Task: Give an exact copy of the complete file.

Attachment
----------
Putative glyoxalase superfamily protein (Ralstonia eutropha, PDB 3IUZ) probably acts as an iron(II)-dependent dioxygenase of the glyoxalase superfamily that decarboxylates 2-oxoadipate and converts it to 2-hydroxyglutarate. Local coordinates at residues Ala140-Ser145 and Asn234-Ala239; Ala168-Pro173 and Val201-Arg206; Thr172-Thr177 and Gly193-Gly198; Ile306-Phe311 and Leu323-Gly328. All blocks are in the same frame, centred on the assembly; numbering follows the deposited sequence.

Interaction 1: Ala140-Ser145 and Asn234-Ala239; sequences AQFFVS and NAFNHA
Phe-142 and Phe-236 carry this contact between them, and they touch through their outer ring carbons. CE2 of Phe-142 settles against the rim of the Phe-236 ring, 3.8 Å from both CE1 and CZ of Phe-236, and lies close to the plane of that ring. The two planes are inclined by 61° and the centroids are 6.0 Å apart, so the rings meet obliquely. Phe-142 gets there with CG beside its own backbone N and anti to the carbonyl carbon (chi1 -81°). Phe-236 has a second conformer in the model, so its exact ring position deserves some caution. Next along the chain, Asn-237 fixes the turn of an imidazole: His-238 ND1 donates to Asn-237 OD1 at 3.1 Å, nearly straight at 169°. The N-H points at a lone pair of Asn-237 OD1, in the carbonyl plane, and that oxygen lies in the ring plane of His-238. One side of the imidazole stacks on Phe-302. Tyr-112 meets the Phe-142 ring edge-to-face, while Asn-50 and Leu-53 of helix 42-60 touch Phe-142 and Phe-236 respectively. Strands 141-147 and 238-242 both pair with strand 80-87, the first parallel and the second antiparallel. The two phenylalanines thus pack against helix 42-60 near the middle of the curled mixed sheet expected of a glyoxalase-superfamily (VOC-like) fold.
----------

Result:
Putative glyoxalase superfamily protein (Ralstonia eutropha, PDB 3IUZ) probably acts as an iron(II)-dependent dioxygenase of the glyoxalase superfamily that decarboxylates 2-oxoadipate and converts it to 2-hydroxyglutarate. Local coordinates at residues Ala140-Ser145 and Asn234-Ala239; Ala168-Pro173 and Val201-Arg206; Thr172-Thr177 and Gly193-Gly198; Ile306-Phe311 and Leu323-Gly328. All blocks are in the same frame, centred on the assembly; numbering follows the deposited sequence.

Interaction 1: Ala140-Ser145 and Asn234-Ala239; sequences AQFFVS and NAFNHA
Phe-142 and Phe-236 carry this contact between them, and they touch through their outer ring carbons. CE2 of Phe-142 settles against the rim of the Phe-236 ring, 3.8 Å from both CE1 and CZ of Phe-236, and lies close to the plane of that ring. The two planes are inclined by 61° and the centroids are 6.0 Å apart, so the rings meet obliquely. Phe-142 gets there with CG beside its own backbone N and anti to the carbonyl carbon (chi1 -81°). Phe-236 has a second conformer in the model, so its exact ring position deserves some caution. Next along the chain, Asn-237 fixes the turn of an imidazole: His-238 ND1 donates to Asn-237 OD1 at 3.1 Å, nearly straight at 169°. The N-H points at a lone pair of Asn-237 OD1, in the carbonyl plane, and that oxygen lies in the ring plane of His-238. One side of the imidazole stacks on Phe-302. Tyr-112 meets the Phe-142 ring edge-to-face, while Asn-50 and Leu-53 of helix 42-60 touch Phe-142 and Phe-236 respectively. Strands 141-147 and 238-242 both pair with strand 80-87, the first parallel and the second antiparallel. The two phenylalanines thus pack against helix 42-60 near the middle of the curled mixed sheet expected of a glyoxalase-superfamily (VOC-like) fold.